Security

Microsoft finds more 'critical' flaws in Windows

Latest patch batch meant to fix vulnerabilities to denial-of-service attacks, a security firm says.

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By Ed Frauenheim and Ina Fried
CNET News.com

Microsoft on Tuesday announced seven new security updates for Windows, including two that address "critical" vulnerabilities.

Separately, Microsoft has made available a tool to clean systems affected by the Download.Ject exploit. The company had previously released a configuration change designed to help prevent infection, but has yet to release a patch.

Security company Symantec said the new product vulnerabilities include "high risk" threats. "These newly announced vulnerabilities may be exploited remotely, which could allow denial-of-service attacks, and could result in the loss of confidential data," Symantec said in a statement. "Symantec strongly advises users to apply security patches for these vulnerabilities immediately."

The latest flaws add to the many Microsoft and its customers have been experiencing. Microsoft has committed itself to a .

Two of the security updates announced Tuesday rated highest on Microsoft's severity scale. The company defines its "critical" rating as: "A vulnerability whose exploitation could allow the propagation of an Internet worm without user action."

The first critical problem involves a vulnerability in the "Task Scheduler" stemming from an unchecked buffer, which is a program in memory that accepts data from external sources. An unchecked buffer is one that does not include commands to ensure that the data is valid.


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Microsoft said that if a user is logged on with administrative privileges, an attacker who successfully exploited this vulnerability could take complete control of an affected system, including installing programs, deleting data or creating new accounts with full privileges. Microsoft added that users whose accounts are configured to have fewer privileges on the system would be at less risk than users who operate with administrative privileges.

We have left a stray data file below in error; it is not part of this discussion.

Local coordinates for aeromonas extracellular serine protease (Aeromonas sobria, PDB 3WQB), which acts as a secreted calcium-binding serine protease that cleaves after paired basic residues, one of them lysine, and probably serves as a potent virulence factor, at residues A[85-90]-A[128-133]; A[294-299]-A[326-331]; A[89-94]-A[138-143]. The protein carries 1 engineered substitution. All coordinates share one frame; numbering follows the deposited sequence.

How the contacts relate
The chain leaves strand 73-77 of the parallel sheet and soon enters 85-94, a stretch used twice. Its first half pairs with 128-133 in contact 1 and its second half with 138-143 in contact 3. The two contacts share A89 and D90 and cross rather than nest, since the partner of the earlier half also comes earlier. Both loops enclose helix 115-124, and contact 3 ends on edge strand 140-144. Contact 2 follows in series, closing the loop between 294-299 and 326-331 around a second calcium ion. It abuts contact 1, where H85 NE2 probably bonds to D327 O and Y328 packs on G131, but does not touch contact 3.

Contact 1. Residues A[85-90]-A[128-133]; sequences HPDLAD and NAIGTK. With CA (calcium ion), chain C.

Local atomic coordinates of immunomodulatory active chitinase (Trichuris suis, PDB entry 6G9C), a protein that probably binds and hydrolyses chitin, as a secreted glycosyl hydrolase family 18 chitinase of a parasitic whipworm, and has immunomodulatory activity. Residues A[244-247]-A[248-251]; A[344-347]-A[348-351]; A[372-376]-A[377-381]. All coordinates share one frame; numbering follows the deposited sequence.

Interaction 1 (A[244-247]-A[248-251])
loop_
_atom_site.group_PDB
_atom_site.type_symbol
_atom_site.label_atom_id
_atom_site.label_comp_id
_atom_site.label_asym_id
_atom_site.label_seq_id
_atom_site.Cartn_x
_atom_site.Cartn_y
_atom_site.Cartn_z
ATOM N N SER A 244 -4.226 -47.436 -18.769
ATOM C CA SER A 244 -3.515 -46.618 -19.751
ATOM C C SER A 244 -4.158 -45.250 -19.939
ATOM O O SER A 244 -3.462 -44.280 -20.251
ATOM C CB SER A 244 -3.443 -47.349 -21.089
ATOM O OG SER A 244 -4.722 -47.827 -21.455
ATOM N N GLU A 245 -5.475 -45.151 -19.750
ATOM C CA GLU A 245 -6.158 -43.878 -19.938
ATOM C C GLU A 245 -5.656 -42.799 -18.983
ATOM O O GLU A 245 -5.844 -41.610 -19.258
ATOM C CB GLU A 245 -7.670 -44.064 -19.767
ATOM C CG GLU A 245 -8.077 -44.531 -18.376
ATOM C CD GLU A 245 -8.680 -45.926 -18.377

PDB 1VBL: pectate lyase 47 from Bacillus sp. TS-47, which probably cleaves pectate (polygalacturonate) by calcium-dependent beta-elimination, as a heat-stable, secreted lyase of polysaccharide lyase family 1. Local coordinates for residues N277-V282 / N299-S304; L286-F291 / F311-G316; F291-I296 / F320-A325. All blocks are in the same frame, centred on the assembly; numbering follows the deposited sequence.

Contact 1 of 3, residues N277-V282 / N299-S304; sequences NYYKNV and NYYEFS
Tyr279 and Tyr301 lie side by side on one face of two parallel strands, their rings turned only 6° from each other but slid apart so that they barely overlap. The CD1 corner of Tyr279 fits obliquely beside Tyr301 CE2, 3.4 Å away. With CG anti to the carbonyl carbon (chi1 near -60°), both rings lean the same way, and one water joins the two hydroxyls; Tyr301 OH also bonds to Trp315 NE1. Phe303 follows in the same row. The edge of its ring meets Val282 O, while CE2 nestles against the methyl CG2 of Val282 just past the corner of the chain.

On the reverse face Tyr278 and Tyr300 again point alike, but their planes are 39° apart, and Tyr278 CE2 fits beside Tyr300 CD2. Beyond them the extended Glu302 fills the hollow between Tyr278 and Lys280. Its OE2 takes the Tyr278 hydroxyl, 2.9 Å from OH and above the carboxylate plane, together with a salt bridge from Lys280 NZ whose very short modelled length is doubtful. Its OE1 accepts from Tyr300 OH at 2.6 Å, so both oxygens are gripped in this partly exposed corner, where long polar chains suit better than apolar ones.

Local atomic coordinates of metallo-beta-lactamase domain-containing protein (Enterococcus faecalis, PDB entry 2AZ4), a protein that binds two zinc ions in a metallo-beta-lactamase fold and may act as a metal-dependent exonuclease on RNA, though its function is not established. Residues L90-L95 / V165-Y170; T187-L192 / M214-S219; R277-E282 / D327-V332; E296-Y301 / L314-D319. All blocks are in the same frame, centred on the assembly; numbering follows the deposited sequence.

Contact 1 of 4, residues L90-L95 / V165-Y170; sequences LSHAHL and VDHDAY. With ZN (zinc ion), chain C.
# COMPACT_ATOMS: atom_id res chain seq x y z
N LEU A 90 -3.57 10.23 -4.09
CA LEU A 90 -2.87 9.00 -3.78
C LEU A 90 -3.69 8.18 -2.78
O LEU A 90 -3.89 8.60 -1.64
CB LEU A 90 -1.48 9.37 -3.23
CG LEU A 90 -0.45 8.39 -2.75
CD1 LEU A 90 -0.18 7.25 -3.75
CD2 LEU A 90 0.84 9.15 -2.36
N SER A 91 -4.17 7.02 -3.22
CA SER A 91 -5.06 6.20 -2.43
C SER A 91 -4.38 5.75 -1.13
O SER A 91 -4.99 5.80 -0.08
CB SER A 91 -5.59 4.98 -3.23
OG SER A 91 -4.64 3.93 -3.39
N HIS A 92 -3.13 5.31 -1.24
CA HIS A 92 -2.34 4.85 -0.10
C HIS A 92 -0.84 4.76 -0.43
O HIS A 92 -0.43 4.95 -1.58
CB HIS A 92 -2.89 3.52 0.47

According to Symantec, in a Web-based attack scenario, an attacker would have to host a Web site that contains a Web page used to exploit this vulnerability. An attacker also would have to persuade them to visit the Web site, typically by getting them to click a link that takes them to the attacker's site.

Microsoft said the second critical update concerns vulnerabilities related to "HTML Help" and "showHelp." If a user is logged on with administrative privileges, an attacker who successfully exploited the most severe of these vulnerabilities could take complete control of an affected system, the company said.

Microsoft said four other security updates were rated as "important," the second-highest rating given by the company. The last security update was rated "moderate" in severity.

Corporate VP Mike Nash announced the tool for Download.Ject during a speech at the Worldwide Partner Conference in Toronto. The company also said that it has reached its goal—ahead of schedule—to train half a million customers and partners on how best to secure their systems. Microsoft also noted that five times as many people are using Windows' automatic update feature as were signed up 10 months ago.

In an interview in Toronto, Nash said that the company has spread its investment in security across many areas.

"If there was a silver bullet, we'd bet on it," said Nash, who heads Microsoft's security business and technology unit.

Since there is not, Nash said, Microsoft is working on several things—making it easier for consumers and companies to keep their software current, improving Microsoft code and developing software that identifies and protects machines that have not been patched.

At the same time, Nash acknowledged that it is still an arms race with those writing malicious code. "There's evolution on both sides," Nash said.

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